We take out insurance on our homes, our cars, our possessions, life and health - all manner of things. Some of it, like car insurance, we have to have; some we take out to provide for our families and ourselves in case of death or disaster. In today's society, insurance for all kinds of things is a fact of life. We hope that if we ever have to make a claim, it'll be settled quickly, fairly and fully. But what should you expect from your insurance?
Types Of Insurance
Insurance falls into two categories - general insurance and pure protection insurance - and both are regulated by the Financial Service Authority. Think of general insurance as cover for everyday things - your car, home, health, pet insurance and some types of travel insurance (with the exception of travel insurance sold in conjunction with a holiday). Pure protection deals more with the future, things such as term assurance - also known as life insurance - critical illness insurance and income protection insurance.
Most people purchase insurance through brokers. If they have a financial interest in an insurance company (or vice-versa), they must legally declare this to you at their presentation. They must also state what range of insurers they're offering policies from. In some cases that will be a wide, sometimes just a few and in other instances only one. They should also tell you about their services and give details of the policy they're offering you before you buy. These days many brokers, such as the AA, advertise on TV and online and this can be an easy way to buy for many people and can sometimes prove cheaper too.
More than that, they must only recommend suitable coverage and not try and sell you more than you need simply to bump up premiums.
You can also buy directly from an insurance company, although you should always check around for premiums and coverage first. Additionally, take the time to investigate the company. Are they sound? What have their customers said about them? It's your money and your insurance - you want to know it's safe.
When would you need to complain about your insurance? There could be a number of different reasons, such as if they didn't give you enough notice about contract changes, or gave you misleading information. If you have a complaint, contact the insurance company.
It doesn't happen often, but should your insurance company go out of business as you have a claim, you can go to the Financial Services Compensation Scheme (FSCS) for compensation. It can't always cover all your loss however, so if your claim is large, you'll have to join the company's creditors and file for payment.
The FSCS covers compulsory insurance in full. With non-compulsory insurance (such as home insurance), it will pay the first £2000 of your claim, then 90% of the rest. With things like pensions, they'll cover 90% of the claim.
Share Your Story, Join the Discussion or Seek Advice..
Am I entitled to receive a correctly worded statement of the facts which I provide to an insurance company?
I have a home insurance policy which states that my home is occupied solely by myself and members of my family. I have repeatedly notified the insurers that I rent a room to a lodger, and they keep assuring me that a lodger doesn't contravene that condition - I don't believe that this is common usage of the term 'family member'.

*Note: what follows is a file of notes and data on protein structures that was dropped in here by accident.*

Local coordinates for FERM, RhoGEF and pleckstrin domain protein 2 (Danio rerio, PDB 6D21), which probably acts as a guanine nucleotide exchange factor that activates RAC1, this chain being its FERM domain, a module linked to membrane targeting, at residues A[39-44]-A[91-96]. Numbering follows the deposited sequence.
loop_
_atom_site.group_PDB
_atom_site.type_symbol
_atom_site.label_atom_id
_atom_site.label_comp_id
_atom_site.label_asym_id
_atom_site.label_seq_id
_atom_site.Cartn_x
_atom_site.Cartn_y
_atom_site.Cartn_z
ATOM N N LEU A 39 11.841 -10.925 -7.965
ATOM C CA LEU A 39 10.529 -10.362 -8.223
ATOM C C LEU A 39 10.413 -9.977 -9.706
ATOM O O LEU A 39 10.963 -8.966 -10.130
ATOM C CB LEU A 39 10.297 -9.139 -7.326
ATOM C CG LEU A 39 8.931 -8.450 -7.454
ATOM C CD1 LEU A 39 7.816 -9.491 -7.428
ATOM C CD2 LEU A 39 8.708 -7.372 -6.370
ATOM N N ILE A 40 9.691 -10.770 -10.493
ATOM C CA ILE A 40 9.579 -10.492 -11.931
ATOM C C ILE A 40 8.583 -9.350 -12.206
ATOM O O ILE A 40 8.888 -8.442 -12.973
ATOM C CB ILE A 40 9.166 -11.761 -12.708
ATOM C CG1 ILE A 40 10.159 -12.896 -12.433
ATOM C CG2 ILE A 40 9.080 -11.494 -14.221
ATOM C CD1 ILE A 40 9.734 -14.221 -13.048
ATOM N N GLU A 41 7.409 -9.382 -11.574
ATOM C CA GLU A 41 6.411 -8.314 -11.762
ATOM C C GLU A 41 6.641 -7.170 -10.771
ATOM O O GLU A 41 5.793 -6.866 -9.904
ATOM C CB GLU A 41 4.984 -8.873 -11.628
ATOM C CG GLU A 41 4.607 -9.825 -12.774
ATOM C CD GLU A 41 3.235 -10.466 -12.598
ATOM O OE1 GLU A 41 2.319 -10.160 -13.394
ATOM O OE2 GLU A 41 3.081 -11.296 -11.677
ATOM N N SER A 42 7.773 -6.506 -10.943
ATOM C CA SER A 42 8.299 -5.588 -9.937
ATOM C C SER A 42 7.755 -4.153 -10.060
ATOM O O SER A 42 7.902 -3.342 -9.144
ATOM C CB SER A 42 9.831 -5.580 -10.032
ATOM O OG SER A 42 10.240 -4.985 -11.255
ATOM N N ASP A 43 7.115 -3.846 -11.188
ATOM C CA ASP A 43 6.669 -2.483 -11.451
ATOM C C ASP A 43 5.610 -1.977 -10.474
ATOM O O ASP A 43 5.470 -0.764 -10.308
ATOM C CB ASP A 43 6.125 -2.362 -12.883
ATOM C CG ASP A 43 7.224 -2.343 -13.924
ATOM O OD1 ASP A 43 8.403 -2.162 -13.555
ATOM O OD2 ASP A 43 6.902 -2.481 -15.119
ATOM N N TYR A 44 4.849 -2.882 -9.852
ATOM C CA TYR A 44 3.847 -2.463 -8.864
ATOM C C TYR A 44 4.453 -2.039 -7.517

In a similar vein, my wife has repeatedly reported to her motor insurers that her statement of facts misleadingly states that her vehicle has not been modified. The insurers assure her that they have the modifications on record, but are unable to provide a corrected printout.
In both cases, we've received covering letters stating that we should carefully check the statements provided, and report any discrepancies in case they invalidate the cover. Because we don't hold correctly worded documentation, we feel exposed to the possibility of having a claim rejected on the grounds of having supplied incorrect information.
yugo - 28-Jan-16 @ 2:44 PM
I had two car insurance polices with a large RBS owned Insurance company. I got 2 SP50's last year and informed them of this along with that of my partner receiving 1 SP50 (exceeding speed limit on the motorway and him being on my insurance policy too) when it came to a renewal this year on one of the policies it was twice as expensive as the last time (nothing had altered except the motor convictions), so I sought insurance elsewhere (after contacting the insurance company as to the reason for the increase, and being told it was due to the convictions) at a much more reasonable price. The other policy is coming to an end in June and I have been awaiting the renewal price and as to the delay I contacted the Insurance company today by telephone. To be told after one of their customer service team had been in contact with their underwriters that, the underwriters were not willing to insure me any more. When I asked why, I was told it was due to the convictions.
Could some one please give me a clue as to why they (the underwriters) would suddenly decide to not insure me on the second policy when they where prepared to insure me on thefirst policy (at a highly inflated price due only 3 minor speeding convictions as any change in circumstance). Also could anyone possibly let me know if I have any redress on the decision, and how this refusal may affect me obtaining future insurance.
Whoarethey - 1-Jun-12 @ 3:08 AM
I signed up for phone insurance and paid €81 by laser then a week later they took another €81 from my account by Direct Debit. I contacted the insurance company and they admitted the error and offered to send me a cheque for €81. No apology and a cheque will take days to clear. All this time I've been short my €81 which they had no right to take.
What are my rights and what am I entitled to?